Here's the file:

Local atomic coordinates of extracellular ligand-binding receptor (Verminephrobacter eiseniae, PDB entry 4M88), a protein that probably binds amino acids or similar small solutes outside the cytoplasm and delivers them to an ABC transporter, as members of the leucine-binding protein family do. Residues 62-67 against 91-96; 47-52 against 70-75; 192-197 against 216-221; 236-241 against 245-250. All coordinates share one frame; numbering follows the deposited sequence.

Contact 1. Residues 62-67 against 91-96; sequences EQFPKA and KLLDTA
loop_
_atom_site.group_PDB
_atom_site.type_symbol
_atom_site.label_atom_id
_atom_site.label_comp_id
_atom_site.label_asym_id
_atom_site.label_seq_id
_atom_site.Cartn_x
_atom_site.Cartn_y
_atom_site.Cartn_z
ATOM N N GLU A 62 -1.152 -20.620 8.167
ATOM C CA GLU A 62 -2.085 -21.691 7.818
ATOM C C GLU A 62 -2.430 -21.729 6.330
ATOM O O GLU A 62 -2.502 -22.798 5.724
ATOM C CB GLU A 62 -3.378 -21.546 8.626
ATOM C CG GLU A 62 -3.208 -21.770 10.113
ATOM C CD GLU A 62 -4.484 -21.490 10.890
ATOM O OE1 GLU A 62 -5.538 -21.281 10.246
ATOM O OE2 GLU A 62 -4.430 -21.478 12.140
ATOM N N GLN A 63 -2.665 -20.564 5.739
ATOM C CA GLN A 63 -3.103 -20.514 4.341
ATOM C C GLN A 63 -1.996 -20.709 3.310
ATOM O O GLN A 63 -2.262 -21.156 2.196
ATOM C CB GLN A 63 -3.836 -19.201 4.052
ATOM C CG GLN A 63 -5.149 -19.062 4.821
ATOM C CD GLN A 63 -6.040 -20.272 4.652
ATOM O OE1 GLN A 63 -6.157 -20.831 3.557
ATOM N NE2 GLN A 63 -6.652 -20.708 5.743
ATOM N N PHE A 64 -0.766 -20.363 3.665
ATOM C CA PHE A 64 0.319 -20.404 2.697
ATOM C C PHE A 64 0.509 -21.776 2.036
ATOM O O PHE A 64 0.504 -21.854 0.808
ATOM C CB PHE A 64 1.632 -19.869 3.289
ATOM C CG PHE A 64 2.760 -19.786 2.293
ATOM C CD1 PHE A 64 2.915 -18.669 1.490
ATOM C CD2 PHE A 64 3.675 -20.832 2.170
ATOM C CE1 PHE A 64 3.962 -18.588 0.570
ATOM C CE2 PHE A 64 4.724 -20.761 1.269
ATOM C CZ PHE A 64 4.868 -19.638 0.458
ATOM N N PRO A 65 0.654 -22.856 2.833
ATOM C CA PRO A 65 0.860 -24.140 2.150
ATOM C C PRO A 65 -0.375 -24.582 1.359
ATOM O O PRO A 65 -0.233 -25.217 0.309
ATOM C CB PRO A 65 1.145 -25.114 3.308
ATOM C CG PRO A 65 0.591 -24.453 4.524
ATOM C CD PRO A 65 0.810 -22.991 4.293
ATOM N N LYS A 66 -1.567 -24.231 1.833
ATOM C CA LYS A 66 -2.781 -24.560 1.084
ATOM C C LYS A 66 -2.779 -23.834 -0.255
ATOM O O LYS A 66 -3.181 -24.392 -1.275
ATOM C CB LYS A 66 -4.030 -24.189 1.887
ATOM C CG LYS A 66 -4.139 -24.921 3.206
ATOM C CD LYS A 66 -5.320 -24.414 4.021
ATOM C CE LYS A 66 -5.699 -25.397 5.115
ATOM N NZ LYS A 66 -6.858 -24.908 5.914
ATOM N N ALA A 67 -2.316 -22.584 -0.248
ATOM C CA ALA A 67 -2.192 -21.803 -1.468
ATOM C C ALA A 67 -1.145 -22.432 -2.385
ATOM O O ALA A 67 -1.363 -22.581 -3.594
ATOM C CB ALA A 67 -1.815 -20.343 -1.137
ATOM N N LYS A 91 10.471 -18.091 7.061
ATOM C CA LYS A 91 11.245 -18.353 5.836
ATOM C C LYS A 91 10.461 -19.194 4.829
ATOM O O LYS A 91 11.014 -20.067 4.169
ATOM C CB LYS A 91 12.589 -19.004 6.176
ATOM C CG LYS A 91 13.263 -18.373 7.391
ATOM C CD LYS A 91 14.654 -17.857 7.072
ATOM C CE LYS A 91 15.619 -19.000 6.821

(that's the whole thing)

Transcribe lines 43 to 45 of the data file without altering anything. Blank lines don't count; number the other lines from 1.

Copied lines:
ATOM C CA PRO A 65 0.860 -24.140 2.150
ATOM C C PRO A 65 -0.375 -24.582 1.359
ATOM O O PRO A 65 -0.233 -25.217 0.309